High Blood Pressure, Dehydration & Electrolyte Imbalance

Elevated blood pressure affects one out of three Americans. The #1 cause of death that is associated with elevated blood pressure is Hypertensive Heart Disease. There can be many causes to hypertension. Chronic elevation of blood pressure results in a shortened life expectancy as well as the quality of one’s life.

There is an intrinsic link between chronic hypertension, renal failure, dehydration and a deficiency of certain electrolyte minerals. The real irony is that pharmaceutical medications to treat high blood pressure further exacerbate dehydration and mineral loss in the body, which contributes to and in many cases causes renal dysfunction and sets up pictures for heart disease and congestive heart failure.

Water and electrolytes are absolutely two of the most critical components of normal, physiological function. Without a correct balance of fluid and electrolytes, the cells of our body lack the essential electrical conductivity necessary for cellular energy production. When fluid retention (also called edema) accompanies hypertension, it is a primary indicator of intracellular fluid loss, and an accumulation of extracellular tissue fluids.

Edema has very damaging effects upon cellular function. This is due to the destruction of the electronegative colloidal properties of body fluids, a destructive, catabolic scenario.

Blood pressure medications, such as thiazide diuretics deplete the body of potassium and magnesium, two critical electrolytes which maintain normal blood pressure and cellular function.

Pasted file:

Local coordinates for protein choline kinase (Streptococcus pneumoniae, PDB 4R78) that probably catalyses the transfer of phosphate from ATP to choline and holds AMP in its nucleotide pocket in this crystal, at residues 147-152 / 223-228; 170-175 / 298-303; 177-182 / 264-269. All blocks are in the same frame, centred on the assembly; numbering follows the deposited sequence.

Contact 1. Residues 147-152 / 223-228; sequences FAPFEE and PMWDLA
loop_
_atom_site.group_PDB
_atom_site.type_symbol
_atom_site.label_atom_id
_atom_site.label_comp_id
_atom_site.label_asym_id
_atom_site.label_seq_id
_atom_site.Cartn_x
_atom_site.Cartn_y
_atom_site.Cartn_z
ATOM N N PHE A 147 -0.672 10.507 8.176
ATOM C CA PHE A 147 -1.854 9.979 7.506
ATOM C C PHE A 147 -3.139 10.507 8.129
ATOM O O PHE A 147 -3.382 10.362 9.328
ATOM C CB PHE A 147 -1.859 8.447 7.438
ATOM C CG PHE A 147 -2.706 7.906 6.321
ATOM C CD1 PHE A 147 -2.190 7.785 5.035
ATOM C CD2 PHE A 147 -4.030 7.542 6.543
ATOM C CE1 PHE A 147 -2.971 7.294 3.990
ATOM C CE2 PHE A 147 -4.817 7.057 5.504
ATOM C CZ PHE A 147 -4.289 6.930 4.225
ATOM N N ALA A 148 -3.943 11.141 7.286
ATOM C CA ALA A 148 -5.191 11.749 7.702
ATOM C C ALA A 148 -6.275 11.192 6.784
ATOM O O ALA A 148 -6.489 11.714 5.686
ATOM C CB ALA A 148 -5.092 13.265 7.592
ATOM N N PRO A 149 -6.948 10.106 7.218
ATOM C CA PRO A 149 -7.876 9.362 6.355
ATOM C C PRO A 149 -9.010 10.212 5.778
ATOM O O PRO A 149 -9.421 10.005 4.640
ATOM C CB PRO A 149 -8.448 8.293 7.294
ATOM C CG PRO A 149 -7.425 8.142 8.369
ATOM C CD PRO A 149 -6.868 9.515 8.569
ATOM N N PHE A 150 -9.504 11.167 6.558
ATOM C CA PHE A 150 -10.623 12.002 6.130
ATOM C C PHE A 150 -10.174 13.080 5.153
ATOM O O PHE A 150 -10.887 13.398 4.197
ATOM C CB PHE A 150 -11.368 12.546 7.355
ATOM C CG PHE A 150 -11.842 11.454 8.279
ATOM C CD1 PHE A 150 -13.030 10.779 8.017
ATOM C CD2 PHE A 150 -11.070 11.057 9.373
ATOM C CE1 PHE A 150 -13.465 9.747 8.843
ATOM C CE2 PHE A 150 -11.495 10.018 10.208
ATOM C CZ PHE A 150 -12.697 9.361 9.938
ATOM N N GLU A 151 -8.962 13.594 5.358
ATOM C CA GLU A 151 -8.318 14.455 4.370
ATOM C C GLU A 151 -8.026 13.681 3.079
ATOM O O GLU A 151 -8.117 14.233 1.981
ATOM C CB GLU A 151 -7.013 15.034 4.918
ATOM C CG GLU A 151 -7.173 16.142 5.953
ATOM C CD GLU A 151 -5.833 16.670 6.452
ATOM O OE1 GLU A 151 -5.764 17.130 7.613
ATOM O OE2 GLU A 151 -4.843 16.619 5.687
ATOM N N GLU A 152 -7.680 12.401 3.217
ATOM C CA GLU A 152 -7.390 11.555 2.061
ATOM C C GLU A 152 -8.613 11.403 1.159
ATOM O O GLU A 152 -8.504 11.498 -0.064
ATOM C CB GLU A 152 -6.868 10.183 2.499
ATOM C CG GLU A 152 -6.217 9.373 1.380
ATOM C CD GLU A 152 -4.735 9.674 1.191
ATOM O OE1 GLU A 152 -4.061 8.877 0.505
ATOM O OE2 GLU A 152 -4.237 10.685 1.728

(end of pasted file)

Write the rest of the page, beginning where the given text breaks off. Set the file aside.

The Epidemic Of Magnesium Deficiency

Magnesium is one of the most vitally important electrolyte minerals. It is responsible for initiating more than 300 enzymatic reactions in the human body. Deficiencies of magnesium began to occur with soil depletion from the industrialization of food, followed by the inadequate intake of magnesium-rich foods. Magnesium deficiency is a major risk for cardiovascular disease. Magnesium deficiency flat out causes insulin-resistance. It has been demonstrated in multiple studies that magnesium deficiency results in increased blood clotting, increased markers of inflammation, endothelial dysfunction, the occurrence of osteoporosis, periodontal disease, components of metabolic syndrome and elevated blood pressure.

In hypertense patients, inadequate levels of magnesium results in the inability for muscles to relax. Adequate amounts of magnesium has a stimulating effect upon the parasympathetic nervous system, inhibiting the sympathetic “fight or flight” stress response. Magnesium deficiency results in vasoconstriction and muscle tension. Magnesium is a powerful vasoldilator and a very effective calcium channel blocker. The multi-billion dollar per year calcium channel blocker industry could be cut dramatically if patients took additional magnesium supplementation.

The USDA reported in epidemiological studies that 61% of the U.S. population does not ingest adequate magnesium from their diet. Post-operative patients were found to lack adequate magnesium 60% of the time!